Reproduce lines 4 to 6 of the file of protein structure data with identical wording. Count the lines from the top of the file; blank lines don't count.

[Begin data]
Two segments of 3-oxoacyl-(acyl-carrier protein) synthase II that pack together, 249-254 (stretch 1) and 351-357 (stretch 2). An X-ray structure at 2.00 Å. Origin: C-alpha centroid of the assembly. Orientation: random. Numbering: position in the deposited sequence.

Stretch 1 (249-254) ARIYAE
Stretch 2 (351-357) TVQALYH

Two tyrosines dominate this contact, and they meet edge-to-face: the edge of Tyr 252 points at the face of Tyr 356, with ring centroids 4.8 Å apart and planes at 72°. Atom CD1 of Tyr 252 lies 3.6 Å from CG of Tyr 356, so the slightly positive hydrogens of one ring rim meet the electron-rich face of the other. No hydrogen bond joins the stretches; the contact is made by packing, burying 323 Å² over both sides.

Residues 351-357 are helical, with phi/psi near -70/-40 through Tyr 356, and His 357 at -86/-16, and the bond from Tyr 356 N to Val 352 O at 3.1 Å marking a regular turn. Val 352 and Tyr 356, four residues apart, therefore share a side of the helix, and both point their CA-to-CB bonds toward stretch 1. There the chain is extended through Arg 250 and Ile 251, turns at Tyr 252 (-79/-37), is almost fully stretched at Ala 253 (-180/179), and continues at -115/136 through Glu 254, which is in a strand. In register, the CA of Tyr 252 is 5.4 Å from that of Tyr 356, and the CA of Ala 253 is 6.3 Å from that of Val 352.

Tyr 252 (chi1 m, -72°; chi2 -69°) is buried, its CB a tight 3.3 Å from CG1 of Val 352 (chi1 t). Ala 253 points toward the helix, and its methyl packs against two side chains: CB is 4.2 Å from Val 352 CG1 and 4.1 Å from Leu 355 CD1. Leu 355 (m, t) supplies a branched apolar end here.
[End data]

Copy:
Two tyrosines dominate this contact, and they meet edge-to-face: the edge of Tyr 252 points at the face of Tyr 356, with ring centroids 4.8 Å apart and planes at 72°. Atom CD1 of Tyr 252 lies 3.6 Å from CG of Tyr 356, so the slightly positive hydrogens of one ring rim meet the electron-rich face of the other. No hydrogen bond joins the stretches; the contact is made by packing, burying 323 Å² over both sides.

Residues 351-357 are helical, with phi/psi near -70/-40 through Tyr 356, and His 357 at -86/-16, and the bond from Tyr 356 N to Val 352 O at 3.1 Å marking a regular turn. Val 352 and Tyr 356, four residues apart, therefore share a side of the helix, and both point their CA-to-CB bonds toward stretch 1. There the chain is extended through Arg 250 and Ile 251, turns at Tyr 252 (-79/-37), is almost fully stretched at Ala 253 (-180/179), and continues at -115/136 through Glu 254, which is in a strand. In register, the CA of Tyr 252 is 5.4 Å from that of Tyr 356, and the CA of Ala 253 is 6.3 Å from that of Val 352.

Tyr 252 (chi1 m, -72°; chi2 -69°) is buried, its CB a tight 3.3 Å from CG1 of Val 352 (chi1 t). Ala 253 points toward the helix, and its methyl packs against two side chains: CB is 4.2 Å from Val 352 CG1 and 4.1 Å from Leu 355 CD1. Leu 355 (m, t) supplies a branched apolar end here.